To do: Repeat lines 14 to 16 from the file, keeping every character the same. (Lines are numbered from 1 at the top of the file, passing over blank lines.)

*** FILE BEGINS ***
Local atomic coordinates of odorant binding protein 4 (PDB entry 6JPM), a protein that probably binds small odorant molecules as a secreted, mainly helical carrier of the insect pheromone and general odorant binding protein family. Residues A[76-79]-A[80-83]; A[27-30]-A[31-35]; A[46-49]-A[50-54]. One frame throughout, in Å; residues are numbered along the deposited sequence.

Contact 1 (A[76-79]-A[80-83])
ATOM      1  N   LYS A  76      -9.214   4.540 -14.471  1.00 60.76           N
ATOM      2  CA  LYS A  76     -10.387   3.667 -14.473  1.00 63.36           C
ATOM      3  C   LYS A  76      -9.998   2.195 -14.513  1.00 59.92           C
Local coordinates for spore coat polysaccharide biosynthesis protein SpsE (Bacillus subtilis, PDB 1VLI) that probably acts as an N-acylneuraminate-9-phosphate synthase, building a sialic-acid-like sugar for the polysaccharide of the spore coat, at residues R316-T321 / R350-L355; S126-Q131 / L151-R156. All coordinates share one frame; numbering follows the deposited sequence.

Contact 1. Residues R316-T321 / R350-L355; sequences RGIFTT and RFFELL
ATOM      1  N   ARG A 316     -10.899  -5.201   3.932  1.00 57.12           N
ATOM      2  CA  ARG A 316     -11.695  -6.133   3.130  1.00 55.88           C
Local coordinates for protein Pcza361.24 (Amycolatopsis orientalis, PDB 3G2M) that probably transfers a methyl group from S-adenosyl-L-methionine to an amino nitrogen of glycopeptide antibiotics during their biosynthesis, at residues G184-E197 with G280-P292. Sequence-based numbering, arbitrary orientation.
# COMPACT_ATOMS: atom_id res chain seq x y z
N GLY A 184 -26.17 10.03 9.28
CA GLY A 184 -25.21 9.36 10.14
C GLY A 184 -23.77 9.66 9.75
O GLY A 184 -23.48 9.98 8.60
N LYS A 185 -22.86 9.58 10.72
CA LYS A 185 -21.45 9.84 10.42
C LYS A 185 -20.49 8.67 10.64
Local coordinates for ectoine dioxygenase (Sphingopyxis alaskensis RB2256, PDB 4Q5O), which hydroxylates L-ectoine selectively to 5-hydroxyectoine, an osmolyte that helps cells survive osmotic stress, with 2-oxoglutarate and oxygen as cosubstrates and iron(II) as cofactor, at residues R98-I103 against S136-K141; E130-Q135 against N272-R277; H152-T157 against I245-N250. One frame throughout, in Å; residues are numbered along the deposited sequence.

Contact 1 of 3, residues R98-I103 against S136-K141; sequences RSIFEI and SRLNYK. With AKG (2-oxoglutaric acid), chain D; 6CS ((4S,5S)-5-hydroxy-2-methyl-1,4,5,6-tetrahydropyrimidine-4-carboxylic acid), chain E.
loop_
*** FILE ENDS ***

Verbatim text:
C GLY A 184 -23.77 9.66 9.75
O GLY A 184 -23.48 9.98 8.60
N LYS A 185 -22.86 9.58 10.72